What are the Keys to Success to a Sanitary Skid Design/Build Project? A Productive Factory Acceptance Testing

October 31, 2013
FAT in Holland's Shop

FAT in Holland’s Shop

This is the fourth in a series of articles we are posting on Thursdays that will outline the keys to a successful Engineered Sanitary Skid and Modular Systems project.  We will draw on our past experiences and lessons learned from numerous successful projects in the biopharmaceutical industry.  Our topic today deals with what makes for factory acceptance tests.

Closure to a high purity process system project traditionally ends with a Factory Acceptance Test (FAT).  This is an important client function that almost always dictates the final grade on a significant project.  A successful FAT is a rewarding end to any challenging project.

What makes for a successful FAT?  Here are some of the basic principles we use to consistently execute an excellent FAT for a sanitary skid project:

  1. Keep your FAT date.  We understand the coordination required to schedule a FAT.
  2. Ensure that the facility where the FAT is to take place has the proper infrastructure. For sanitary skids.  This usually entails having utilities available such as clean steam, a high purity water source, plant steam and a variety of electrical hook ups.  Also important requirements are client internet access and adequate meeting rooms for the client FAT team.
  3. Have adequate trained personnel available to support the FAT.  They should be familiar with the available utilities as well as the piece of equipment being tested.
  4. Be prepared.  A good FAT begins before it starts.  We will have completed our pre-FAT checks on the system prior to customer arrival.  The more time the customer has to work on their FAT and not ours, the sooner they can finish.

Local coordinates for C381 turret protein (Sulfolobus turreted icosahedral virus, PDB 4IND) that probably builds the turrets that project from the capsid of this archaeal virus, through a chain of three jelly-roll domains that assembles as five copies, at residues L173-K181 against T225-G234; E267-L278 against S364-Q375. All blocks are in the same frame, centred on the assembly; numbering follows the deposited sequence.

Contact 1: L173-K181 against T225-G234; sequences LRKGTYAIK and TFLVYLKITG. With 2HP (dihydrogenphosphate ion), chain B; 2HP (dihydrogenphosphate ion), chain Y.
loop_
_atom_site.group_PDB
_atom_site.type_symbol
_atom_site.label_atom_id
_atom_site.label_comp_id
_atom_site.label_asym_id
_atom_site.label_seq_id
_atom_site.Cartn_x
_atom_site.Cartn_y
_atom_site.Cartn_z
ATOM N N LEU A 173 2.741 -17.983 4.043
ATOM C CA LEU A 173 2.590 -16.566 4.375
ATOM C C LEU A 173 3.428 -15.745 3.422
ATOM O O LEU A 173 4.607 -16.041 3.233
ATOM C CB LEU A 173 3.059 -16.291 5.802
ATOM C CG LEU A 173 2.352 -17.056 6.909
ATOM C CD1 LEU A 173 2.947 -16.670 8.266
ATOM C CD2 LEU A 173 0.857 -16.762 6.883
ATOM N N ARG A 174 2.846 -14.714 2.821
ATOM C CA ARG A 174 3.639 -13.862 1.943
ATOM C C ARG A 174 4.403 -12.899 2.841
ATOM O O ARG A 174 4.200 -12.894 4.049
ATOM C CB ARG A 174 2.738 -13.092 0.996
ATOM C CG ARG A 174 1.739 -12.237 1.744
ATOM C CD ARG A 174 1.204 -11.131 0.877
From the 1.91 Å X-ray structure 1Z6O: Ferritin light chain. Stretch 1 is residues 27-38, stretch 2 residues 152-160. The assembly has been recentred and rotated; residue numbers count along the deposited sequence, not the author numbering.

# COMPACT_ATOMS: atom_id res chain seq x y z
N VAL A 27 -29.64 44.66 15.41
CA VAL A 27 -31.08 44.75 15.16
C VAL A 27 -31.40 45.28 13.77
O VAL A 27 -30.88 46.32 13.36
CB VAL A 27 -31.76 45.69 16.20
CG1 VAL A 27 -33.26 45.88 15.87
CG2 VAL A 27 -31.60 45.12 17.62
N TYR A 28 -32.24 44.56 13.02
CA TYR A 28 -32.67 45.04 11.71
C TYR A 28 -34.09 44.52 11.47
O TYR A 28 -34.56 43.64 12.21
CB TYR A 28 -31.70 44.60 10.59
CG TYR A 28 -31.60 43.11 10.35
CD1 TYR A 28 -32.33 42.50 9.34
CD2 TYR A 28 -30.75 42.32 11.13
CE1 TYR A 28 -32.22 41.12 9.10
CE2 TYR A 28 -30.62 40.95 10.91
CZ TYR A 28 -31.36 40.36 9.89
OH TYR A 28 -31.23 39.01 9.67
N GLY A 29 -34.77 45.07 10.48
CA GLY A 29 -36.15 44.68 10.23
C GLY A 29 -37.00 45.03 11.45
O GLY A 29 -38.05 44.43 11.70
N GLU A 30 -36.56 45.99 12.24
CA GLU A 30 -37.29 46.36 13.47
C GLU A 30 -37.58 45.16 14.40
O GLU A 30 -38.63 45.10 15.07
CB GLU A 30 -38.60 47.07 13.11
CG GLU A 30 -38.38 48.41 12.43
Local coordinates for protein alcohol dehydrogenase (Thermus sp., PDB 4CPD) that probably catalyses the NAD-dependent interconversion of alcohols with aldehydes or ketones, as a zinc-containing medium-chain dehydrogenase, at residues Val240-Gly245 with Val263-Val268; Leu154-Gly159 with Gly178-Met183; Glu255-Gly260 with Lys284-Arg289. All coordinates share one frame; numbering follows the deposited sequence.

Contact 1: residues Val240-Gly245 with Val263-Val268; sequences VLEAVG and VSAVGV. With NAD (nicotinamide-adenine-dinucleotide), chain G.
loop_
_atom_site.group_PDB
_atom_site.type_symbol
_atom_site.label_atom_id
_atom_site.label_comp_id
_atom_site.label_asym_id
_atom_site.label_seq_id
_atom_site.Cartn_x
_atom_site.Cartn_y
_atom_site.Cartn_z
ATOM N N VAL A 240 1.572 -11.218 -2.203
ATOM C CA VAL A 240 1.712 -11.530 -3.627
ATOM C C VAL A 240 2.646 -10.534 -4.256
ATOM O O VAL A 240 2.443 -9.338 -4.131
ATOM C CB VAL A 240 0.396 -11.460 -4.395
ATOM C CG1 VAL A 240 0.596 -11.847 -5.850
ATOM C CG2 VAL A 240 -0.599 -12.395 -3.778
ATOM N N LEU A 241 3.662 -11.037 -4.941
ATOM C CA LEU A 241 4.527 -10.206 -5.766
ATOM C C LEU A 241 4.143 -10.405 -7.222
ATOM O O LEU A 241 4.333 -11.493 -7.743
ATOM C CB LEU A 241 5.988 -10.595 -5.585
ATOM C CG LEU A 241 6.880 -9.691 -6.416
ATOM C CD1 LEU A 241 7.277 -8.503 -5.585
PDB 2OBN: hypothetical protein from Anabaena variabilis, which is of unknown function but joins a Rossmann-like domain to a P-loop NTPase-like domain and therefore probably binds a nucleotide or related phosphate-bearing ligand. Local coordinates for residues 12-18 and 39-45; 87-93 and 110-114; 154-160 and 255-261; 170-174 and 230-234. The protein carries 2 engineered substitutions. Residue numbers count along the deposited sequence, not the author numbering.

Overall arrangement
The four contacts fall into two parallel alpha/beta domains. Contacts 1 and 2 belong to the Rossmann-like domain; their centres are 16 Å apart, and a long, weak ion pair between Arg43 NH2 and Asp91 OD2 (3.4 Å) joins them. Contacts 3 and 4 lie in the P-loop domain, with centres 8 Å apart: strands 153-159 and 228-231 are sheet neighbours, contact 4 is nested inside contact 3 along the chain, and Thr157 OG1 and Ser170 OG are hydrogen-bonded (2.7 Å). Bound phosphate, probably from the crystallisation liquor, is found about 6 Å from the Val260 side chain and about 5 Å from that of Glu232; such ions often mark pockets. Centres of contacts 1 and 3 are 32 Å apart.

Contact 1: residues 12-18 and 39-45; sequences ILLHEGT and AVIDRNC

5. Assign a dedicated technician to run the FAT activities.  This person’s first priority is to assist the client in executing the FAT.
  6. Eliminate punch list items on-the-go.  Don’t wait for a list at the end before working off punch list items.
  7. Be flexible.  Be prepared to change course during the FAT if problems arise.  Be prepared to come in early or stay late to help the client finish.
  8. Make the best use of the time available.  Have hook ups ready to go before starting.  Plan for the next round of tests and what might be needed to execute.  Bring in lunch.  Anything to make best use of the client time during FAT.

Holland Applied Technologies has been building sanitary skids and modules for over 25 years.  If you would like to know more about our sanitary skid design/build capabilities, contact us.  We would be happy further discuss our capabilities and how we can best meet your needs.